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technologies continue to evolve
various wireless technologies continue to evolve around
the world, it will be the usefulness of content and applications,
interoperable standards, and user acceptance that decide
you ever yearned to have access to all kinds of information
e-mail, databases, news, stock quotes, and company reports
from your car, without a desktop computer? Wireless technology
makes this possible. We are already beginning to see such
applications. Wireless Technologies are for people who are
always on the move and yet want to stay connected. With
the Internet being widely accepted by society, access to
data sources while on the move is a growing trend. As Anirudh
Mathuria, President, India Operations, Celstream Technologies
puts it, "The need for geographical freedom prompted
the convergence between wireless and computing leading to
the emergence of Wireless technologies".
The established wireless technologies include:
802.11: An IEEE wireless standard used to manage
packet traffic over a network.
Bluetooth: A short-range wireless specification that
allows for radio connections between devices within a 30-foot
(10 meter) radius.
TDMA (Time Division Multiple Access): This protocol
allows a large number of users to access one radio frequency
by allocating time slots for use to multiple voice or data
GPRS (General Packet Radio Service): A technology
that sends packets of data across a wireless network at
speeds of up to 114Kbps.
I-Mode: A wildly popular service in Japan for transferring
packet-based data to handheld devices. I-Mode is based on
a compact version of HTML and does not use WAP.
WAP: WAP is a set of protocols that lets users of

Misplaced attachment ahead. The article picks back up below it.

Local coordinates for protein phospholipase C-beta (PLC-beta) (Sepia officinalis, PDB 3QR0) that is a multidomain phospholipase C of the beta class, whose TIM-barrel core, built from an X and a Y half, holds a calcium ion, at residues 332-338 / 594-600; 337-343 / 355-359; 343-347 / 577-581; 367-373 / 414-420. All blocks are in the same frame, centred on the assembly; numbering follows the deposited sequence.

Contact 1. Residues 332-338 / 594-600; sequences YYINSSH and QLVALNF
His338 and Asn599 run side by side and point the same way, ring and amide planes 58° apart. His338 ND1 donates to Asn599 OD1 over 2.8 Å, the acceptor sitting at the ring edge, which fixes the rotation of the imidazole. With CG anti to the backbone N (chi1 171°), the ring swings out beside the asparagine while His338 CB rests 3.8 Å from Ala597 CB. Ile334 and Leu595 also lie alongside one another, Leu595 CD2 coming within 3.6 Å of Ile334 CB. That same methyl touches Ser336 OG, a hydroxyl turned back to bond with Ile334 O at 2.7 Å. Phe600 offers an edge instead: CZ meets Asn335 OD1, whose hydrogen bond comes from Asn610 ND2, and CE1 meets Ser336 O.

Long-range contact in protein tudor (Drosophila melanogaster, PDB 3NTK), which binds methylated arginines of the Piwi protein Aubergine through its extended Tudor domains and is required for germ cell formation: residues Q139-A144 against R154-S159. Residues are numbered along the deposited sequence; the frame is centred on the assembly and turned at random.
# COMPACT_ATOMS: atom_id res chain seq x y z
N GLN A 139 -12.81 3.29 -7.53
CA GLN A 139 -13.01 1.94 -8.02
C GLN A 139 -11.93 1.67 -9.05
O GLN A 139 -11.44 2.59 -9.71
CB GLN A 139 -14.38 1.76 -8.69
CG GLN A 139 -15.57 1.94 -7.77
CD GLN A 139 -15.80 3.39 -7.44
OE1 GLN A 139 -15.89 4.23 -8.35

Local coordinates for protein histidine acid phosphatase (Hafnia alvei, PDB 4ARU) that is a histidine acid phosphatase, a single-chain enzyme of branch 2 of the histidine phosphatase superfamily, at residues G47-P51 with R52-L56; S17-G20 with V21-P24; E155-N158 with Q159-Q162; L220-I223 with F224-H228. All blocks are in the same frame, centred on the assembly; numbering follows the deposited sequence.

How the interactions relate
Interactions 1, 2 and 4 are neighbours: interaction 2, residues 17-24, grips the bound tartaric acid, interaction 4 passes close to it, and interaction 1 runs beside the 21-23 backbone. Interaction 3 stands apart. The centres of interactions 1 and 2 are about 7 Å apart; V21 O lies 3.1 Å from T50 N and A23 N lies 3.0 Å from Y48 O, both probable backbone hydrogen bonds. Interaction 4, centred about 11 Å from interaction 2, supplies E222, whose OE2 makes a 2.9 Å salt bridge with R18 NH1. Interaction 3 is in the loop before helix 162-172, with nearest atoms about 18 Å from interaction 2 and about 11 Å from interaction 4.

mobile phones and other digital wireless devices access
Internet content, check voice mail and e-mail, and conduct
Wireless LAN: Uses radio frequency technology to
transmit network messages through the air for relatively
short distances, like across an office.
3G (third-generation): An industry term used to describe
the next, still-to-come generation of wireless applications.
The third generation expands the digital premise by bringing
high-speed connections and increasing reliability.
Wireless technologies are in the evolving phase worldwide,
as issues related to legal and commercial aspects still
need to be resolved. "There are various standards that
are competing to get their own foothold in the wireless
space, hence the real impact will be three to four years
down the line when technology matures and standards interoperate",
2G technology prevails around the world, but now various
2G technologies are attempting to migrate to 3G standards.
"3G network trials are currently going on in Japan
and high bandwidth data services based on 3G are scheduled
for launch by October 2001", informs Subrat Kanungo,
Manager Networks and NT strategy, Texas Instruments. He
further adds that 3G services in the rest of the globe are
currently not commercially deployed since it involves significant
Another hot technology is GPRS, a packet-switched technology,
which is in advanced stages of trial and initial deployment
in Western Europe.
This technology supports voice services and to some extent
very basic data services like WAP and SMS. While SMS has
succeeded to a large extent as an application standard,
WAP has come in for a beating because of poor performance
and low acceptance.
India, the GSM-900 technology has been dominant in the cellular
network, though operators in Mumbai and Delhi are conducting
some trials on GPRS", says Deepak Padaki, Head Mobile
Research group, Infosys Technologies. Commenting on wireless
in the enterprise, Deepak adds, "The 802.11 standard
has received a lot of attention in 2001 and products are
now available from several vendors for wireless LANs, though